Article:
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|Population: 34,300||Neutral City|
| Boston is an interesting city for the common
traveler. Designed to
be tolerant of the arid conditions that prevail in the territory, the city buildings are
low and have wide porches and large open windows. Located at the northern end of the
peninsula that encompasses the territory governed by the "League of Five
Nations", Boston is less impacted by the arid conditions that rack the other cities
of the league.
The city streets are paved with hard granite and swept clean of the sand that blows in from the uncultivated lands around the city.
Placed at a point where it can benefit from the traffic from all the cities in bays of Tecumseh Bay, Cove of Madre and Straits of Indian, the port is a lively active area. Expanded over the years since the city was founded, Boston has grown with the traffic and trade its position has given it.
Boston as a trading center is frenzied and volatile. Shipping from the north and south intermingle in a delightful mix providing a rich and prosperous atmosphere for any merchant lucky enough to dock his ship there. Located along a major north/south trade route, the city has its share of indigenous traffic that supports its shipping as well as the general markets of the city.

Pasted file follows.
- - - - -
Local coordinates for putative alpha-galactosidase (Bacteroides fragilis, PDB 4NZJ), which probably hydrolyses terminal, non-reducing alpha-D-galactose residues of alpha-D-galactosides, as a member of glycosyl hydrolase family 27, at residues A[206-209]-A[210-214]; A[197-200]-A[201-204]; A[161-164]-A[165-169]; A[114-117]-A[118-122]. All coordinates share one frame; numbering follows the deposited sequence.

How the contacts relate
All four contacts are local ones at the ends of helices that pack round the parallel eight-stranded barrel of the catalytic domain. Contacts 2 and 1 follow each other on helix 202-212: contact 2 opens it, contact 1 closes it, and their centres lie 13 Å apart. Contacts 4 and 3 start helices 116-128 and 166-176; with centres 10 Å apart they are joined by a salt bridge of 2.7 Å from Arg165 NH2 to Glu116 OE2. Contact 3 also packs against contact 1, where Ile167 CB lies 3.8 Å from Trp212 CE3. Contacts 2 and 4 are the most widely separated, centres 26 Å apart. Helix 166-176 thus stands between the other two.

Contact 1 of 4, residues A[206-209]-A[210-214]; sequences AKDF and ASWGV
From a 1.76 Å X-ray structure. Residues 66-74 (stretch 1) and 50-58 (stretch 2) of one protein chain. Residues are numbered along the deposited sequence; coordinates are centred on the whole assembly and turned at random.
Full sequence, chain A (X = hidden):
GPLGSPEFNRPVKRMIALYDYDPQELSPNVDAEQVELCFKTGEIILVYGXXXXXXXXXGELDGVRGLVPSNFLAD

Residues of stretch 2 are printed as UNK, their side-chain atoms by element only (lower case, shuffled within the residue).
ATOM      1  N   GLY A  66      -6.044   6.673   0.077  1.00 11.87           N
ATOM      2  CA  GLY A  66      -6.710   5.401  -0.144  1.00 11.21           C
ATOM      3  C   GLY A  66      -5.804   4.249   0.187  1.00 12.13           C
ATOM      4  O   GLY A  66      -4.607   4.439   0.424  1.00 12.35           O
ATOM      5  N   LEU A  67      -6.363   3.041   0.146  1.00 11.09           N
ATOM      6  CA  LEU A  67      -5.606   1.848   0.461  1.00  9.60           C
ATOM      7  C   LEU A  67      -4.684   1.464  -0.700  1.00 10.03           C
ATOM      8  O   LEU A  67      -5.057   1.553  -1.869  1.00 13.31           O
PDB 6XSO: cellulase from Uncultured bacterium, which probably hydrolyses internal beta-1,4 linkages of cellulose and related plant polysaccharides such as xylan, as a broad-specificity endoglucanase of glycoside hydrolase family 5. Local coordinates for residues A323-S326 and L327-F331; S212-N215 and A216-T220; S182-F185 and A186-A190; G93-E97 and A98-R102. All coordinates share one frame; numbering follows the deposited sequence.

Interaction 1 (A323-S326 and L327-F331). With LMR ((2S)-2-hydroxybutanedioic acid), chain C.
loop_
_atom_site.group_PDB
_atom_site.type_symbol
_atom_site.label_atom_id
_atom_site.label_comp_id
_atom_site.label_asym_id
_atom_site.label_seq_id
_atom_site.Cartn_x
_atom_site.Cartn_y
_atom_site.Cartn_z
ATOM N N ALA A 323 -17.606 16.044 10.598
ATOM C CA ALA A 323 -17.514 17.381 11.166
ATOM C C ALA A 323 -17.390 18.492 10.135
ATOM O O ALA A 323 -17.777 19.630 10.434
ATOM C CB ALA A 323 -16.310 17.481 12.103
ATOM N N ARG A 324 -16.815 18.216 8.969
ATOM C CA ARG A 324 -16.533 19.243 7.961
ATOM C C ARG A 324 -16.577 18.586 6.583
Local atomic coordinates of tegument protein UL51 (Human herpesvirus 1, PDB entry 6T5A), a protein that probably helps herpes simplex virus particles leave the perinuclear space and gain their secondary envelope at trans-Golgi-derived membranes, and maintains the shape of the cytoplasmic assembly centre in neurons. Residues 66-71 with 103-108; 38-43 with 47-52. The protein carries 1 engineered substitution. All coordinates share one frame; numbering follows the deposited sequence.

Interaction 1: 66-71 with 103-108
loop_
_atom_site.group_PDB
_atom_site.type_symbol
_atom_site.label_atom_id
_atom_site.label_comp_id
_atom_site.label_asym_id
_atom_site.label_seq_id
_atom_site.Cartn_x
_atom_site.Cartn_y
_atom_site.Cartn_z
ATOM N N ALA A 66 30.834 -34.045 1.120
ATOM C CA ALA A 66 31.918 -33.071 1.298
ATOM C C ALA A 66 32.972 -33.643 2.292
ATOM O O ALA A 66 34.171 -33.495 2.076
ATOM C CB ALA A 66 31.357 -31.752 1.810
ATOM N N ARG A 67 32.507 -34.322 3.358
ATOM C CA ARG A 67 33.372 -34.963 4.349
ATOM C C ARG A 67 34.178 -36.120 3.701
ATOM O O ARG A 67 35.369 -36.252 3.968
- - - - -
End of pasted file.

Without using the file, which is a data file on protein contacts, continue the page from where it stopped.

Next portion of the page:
Its main exports are meat, rubies, magical research and silk.
Its main imports are large ships, pigs and alcohol.
Boston is one of the cities that has a major human population. The other races are mixed equally between halflings, elves and dwarves. The human population represents 70% of the population with 10% halfling, 10% elven, and 10% dwarven.
Ma Kettle's Inn
Baxter's Bonanza, A real Dude Ranch
Boston is governed by the League of Five Nations. It is one of five cities that are part of the League. The other cities are Plymouth, St. Mary's, Jamestown and Charleston. The League controls not only the government of the major cities in the region, but also has a strong influence on the communities and region that encompass the area where the cities are located.
© Robert J Becraft, 1995, 1998. All Rights Reserved. No portions of these web documents may be reproduced or copied without the expressed consent of the author.